Salt Lake City's 4th Avenue pumphouse met the standards for functionality then surpassed them in a design that reflects the neighborhood's historic character.
What comes to your mind when envisioning a pump house? First, you might ask is it historic or contemporary, as surely the imagery conjures differently. If historic, perhaps it is a small building next to a stream with a wheel turned slowly by water, or a thoughtful Public Works Administration structure that meshes utility with design? More contemporarily speaking, one might see a CMU cube, devoid of architectural style - or worse yet some structure with cheap reference that does little to place itself in a timeline of beauty. Now, consider its setting: perhaps placed in some obscure part of town behind a tall chain linked fence, meant to be ignored, or maybe it’s in a park or city center, where its physical surrounding can’t help but influence its design.
When approached two years ago by a local engineering company to help design a pump house on 4th Ave and Canyon Street in Salt Lake City, CRSA immediately was faced with many of these questions. The well was drilled almost a century ago to provide the city with much of its public water (Graphic 1). The City had recently determined that it was in a state of critical risk, as the systems below grade had started showing signs of failure. SLC Public Utilities decided that operations needed to be moved above ground. This created the need for some sort of envelope to mask and protect the above ground functions, such as the pump, well head and other equipment necessary in extracting water from the aquafer deep below.
In normal circumstances, this task would seem straight forward – design a structure to serve the functions of the well in a utilitarian fashion, without much need for stylistic design and perspective towards the structure’s exterior. However, we quickly understood that this pumphouse needed more. Given its location at the mouth of the popular Memory Grove Park in downtown Salt Lake and its situation within a historically rich area filled with great architecture, natural space and geographical significance, our goal became to merge function with context. Surely a CMU block would meet the needs of the well, but would fail to mesh with this important context.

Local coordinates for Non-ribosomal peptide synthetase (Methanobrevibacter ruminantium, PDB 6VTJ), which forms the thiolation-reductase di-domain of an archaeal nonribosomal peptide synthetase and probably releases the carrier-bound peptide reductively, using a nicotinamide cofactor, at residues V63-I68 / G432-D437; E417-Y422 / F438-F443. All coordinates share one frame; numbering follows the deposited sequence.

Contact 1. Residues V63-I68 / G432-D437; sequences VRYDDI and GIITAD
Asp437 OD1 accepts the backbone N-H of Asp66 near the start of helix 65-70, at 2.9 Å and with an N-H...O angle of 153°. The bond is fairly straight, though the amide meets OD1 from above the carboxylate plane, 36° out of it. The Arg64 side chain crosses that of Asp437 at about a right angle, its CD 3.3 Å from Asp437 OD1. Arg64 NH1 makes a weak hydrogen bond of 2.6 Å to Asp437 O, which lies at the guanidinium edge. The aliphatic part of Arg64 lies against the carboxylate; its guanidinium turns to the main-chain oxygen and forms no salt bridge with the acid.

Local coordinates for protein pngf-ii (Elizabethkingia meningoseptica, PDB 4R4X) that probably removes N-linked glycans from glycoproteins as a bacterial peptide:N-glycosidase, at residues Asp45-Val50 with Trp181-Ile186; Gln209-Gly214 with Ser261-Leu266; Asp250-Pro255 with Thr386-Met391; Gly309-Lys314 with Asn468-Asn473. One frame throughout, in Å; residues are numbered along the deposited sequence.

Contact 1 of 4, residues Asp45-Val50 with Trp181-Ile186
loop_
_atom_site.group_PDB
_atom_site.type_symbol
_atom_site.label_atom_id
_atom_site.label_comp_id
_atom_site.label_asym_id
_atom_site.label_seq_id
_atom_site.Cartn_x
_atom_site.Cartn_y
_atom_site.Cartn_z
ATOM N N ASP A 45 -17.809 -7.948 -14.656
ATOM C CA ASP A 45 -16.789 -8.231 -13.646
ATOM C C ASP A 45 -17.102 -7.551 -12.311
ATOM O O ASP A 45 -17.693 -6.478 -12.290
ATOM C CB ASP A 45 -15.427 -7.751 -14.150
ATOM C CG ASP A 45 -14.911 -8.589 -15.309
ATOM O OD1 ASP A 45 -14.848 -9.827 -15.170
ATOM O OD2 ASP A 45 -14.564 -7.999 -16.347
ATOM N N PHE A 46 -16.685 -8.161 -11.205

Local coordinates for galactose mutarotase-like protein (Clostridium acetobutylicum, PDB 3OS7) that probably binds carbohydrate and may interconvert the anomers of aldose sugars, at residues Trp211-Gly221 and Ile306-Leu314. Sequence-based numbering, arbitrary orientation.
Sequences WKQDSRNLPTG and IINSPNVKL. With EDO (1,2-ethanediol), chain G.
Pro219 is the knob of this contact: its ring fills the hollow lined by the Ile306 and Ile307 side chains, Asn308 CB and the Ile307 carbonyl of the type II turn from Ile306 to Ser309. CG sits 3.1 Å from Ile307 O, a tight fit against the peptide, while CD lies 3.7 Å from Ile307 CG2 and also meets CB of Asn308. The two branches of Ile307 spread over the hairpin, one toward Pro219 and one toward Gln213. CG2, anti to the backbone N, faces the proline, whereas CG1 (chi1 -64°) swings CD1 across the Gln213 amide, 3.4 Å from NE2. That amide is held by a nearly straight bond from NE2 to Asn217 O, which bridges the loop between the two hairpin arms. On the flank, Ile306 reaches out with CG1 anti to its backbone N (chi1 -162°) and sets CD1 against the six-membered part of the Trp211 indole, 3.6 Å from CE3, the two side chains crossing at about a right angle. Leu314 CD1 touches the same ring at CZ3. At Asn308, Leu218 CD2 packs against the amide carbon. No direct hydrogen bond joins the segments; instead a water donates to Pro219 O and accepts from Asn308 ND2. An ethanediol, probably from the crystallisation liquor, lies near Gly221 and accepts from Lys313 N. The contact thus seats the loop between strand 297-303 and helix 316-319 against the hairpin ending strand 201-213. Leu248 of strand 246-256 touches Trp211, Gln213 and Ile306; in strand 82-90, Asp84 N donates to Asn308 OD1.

Arguably one of the largest factors driving the pump house’s design was its location in two Historic Districts: Capitol Hill and the Avenues. New construction in these districts is heavily monitored and reviewed, to eliminate the risk of adding anything to the built environments that detracts from their historic value. This means that the building has to be historical in nature, with healthy references to the surrounding context while at the same time appear to be a product of its time for those who encounter it. The pumphouse could not be entirely contemporary in design, yet a replication of a historic structure would not work either.
The City recognized this balancing act too, giving the design team ample time to come up with an appropriate solution that would 1) satisfy the needs of Public Utilities 2) Create pleasing the neighbors who live in the surrounding area and 3) ultimately meet the requirements of new construction in a historic district.
Our first attempt was a solution that seemed to fit all these requirements (Graphic 2). Although more modern, it brought in natural and historic referencing materials such as brick and stone used in gabion walls. Proportions were similar to that of the surrounding structures, and it was designed to incorporate plants into the façade to highlight the building’s natural setting in the green space it occupies – similar to the well that is located in Liberty Park. Although both the design team and the client believed this solution addressed the issues presented by such a unique situation, nearby residents were not satisfied with the design. For them, it was far too contemporary and stood out in its historical setting.